As with the development of the global industry, distinguising itself as a culture and amidst other cultures is often measured by way of the rise of recognizable “figures” or stars. What might be an underdocumented aspect of Mexico’s rise in the film world during this period is the fact that the second World War left them free to navigate a developing industry outside of the view of America and Europe. Which connects to Mexico’s eventual joining “in the war” when a German submarine destroyed a Mexican tanker. Mexico was looked at kindly as an outside entity joining the greater cause, which resulted in Mexico being provided with (gifted with) the necessary tools to make film at a time when other industries were struggling to maintain and keep afloat their industries. Being somewhat distanced and removed, and yet also sacrificially involved, meant that Mexico’s already established diversity was able to afford their films cherished stories that had nothing to do with the war. This is where you see the voice of Mexico essentially establishing a long lasting influence in the rest of Latin America as well (it is said that film development tripled during World War 2 in Mexico).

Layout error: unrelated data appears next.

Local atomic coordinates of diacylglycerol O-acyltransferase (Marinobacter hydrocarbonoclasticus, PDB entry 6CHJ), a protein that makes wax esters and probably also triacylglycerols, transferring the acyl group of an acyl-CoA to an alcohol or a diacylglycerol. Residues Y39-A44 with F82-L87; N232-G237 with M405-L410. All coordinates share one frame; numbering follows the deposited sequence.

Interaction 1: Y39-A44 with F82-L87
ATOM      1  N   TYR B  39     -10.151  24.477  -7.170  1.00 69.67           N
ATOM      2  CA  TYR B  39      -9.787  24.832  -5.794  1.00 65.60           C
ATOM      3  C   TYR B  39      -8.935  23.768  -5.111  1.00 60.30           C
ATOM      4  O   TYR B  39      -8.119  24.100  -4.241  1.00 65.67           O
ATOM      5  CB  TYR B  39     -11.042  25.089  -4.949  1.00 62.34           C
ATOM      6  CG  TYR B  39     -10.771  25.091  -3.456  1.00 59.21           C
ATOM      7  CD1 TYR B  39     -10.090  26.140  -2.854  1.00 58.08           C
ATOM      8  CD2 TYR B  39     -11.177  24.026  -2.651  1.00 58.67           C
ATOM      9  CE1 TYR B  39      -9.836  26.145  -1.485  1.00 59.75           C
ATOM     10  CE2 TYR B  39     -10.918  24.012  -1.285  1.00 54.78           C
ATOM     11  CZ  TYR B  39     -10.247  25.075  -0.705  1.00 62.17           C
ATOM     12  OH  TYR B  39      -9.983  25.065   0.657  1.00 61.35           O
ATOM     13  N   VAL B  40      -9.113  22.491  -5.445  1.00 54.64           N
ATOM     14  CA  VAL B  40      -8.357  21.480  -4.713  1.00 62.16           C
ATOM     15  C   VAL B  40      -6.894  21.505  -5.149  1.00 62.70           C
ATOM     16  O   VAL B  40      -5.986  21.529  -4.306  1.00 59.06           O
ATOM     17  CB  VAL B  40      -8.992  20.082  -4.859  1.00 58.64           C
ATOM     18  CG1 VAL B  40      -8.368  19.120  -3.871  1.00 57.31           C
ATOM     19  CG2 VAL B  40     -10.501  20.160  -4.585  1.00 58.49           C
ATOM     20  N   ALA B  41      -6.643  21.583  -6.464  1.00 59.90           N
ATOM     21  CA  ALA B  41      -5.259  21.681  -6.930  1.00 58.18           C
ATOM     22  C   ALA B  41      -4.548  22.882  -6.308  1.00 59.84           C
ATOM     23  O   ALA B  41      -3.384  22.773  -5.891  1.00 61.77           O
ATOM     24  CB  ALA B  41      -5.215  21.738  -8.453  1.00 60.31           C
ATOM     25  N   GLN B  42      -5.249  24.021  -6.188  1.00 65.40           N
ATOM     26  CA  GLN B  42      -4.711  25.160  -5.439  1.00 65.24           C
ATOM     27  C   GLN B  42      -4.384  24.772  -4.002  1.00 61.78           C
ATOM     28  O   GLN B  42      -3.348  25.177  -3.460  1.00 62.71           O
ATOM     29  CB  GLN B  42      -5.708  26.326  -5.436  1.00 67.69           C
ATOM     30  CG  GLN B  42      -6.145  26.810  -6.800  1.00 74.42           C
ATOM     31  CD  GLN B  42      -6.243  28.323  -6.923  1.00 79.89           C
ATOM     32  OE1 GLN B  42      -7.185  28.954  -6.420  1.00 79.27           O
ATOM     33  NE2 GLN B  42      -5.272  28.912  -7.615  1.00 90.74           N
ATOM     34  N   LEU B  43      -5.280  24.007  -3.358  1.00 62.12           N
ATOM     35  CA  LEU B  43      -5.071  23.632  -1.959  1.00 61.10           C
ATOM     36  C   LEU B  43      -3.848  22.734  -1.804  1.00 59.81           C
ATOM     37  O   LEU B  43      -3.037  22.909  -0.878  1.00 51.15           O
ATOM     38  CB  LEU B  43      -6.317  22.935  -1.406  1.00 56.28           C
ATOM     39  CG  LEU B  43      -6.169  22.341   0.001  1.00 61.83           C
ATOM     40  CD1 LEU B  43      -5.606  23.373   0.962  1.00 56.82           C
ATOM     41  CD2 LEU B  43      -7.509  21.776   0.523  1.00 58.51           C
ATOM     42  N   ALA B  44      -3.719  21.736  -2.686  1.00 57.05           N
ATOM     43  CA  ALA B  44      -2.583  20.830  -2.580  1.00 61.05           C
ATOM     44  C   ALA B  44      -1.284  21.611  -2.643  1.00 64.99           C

Yet another underdeveloped topic of Mexico’s rise in cinematic dominence is how this diversity filtered down into the mimicking of the “star system” that dominated other global entities, especially in America. In America, the system held power over the stars, while in Mexico the gradual and slow development of its constitutional awareness gave control to the stars to direct the industries within their diverse presence. This made for a cultural diversity and a diversity of genres that was unique to Mexico itself, protecting its culture through its lack of uniformity. And while different degrees of socialism formed an ebb and flow within Mexico’s socio-political growth, this diversity was interpreted in more fascist governments in Latin America as the freedom of language, people and culture. “Mexican films served as a conduit for a complex of ideas and influences: Mexican music, slang, performers, and folklore were popularized throughout the Hispanic world; on another level, the ideology and social view of the Mexican bourgeoisie were disseminated throughout Latin American society. In other words, Mexican cinema has practiced “cultural imperialism” just as Hollywood is so often accused of doing.”